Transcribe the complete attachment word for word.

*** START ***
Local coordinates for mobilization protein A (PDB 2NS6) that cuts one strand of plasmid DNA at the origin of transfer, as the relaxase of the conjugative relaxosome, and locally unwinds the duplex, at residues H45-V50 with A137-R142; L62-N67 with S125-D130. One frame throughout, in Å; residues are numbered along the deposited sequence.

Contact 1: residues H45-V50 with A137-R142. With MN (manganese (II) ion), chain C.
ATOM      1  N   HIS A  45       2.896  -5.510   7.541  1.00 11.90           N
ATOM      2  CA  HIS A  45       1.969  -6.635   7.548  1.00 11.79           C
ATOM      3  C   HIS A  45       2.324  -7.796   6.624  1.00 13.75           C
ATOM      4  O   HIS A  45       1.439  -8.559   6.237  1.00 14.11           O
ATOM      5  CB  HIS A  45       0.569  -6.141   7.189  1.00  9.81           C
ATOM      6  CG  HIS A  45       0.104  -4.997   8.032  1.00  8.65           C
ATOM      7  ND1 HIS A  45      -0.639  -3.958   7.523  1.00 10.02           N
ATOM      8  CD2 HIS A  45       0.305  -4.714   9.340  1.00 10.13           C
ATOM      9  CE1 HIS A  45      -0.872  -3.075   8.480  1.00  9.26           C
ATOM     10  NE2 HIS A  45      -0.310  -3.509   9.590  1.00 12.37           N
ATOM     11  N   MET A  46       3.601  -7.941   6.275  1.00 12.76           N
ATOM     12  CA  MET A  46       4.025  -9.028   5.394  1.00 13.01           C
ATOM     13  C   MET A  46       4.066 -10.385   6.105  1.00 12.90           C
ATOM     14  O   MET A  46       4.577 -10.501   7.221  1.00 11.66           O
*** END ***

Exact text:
Local coordinates for mobilization protein A (PDB 2NS6) that cuts one strand of plasmid DNA at the origin of transfer, as the relaxase of the conjugative relaxosome, and locally unwinds the duplex, at residues H45-V50 with A137-R142; L62-N67 with S125-D130. One frame throughout, in Å; residues are numbered along the deposited sequence.

Contact 1: residues H45-V50 with A137-R142. With MN (manganese (II) ion), chain C.
ATOM      1  N   HIS A  45       2.896  -5.510   7.541  1.00 11.90           N
ATOM      2  CA  HIS A  45       1.969  -6.635   7.548  1.00 11.79           C
ATOM      3  C   HIS A  45       2.324  -7.796   6.624  1.00 13.75           C
ATOM      4  O   HIS A  45       1.439  -8.559   6.237  1.00 14.11           O
ATOM      5  CB  HIS A  45       0.569  -6.141   7.189  1.00  9.81           C
ATOM      6  CG  HIS A  45       0.104  -4.997   8.032  1.00  8.65           C
ATOM      7  ND1 HIS A  45      -0.639  -3.958   7.523  1.00 10.02           N
ATOM      8  CD2 HIS A  45       0.305  -4.714   9.340  1.00 10.13           C
ATOM      9  CE1 HIS A  45      -0.872  -3.075   8.480  1.00  9.26           C
ATOM     10  NE2 HIS A  45      -0.310  -3.509   9.590  1.00 12.37           N
ATOM     11  N   MET A  46       3.601  -7.941   6.275  1.00 12.76           N
ATOM     12  CA  MET A  46       4.025  -9.028   5.394  1.00 13.01           C
ATOM     13  C   MET A  46       4.066 -10.385   6.105  1.00 12.90           C
ATOM     14  O   MET A  46       4.577 -10.501   7.221  1.00 11.66           O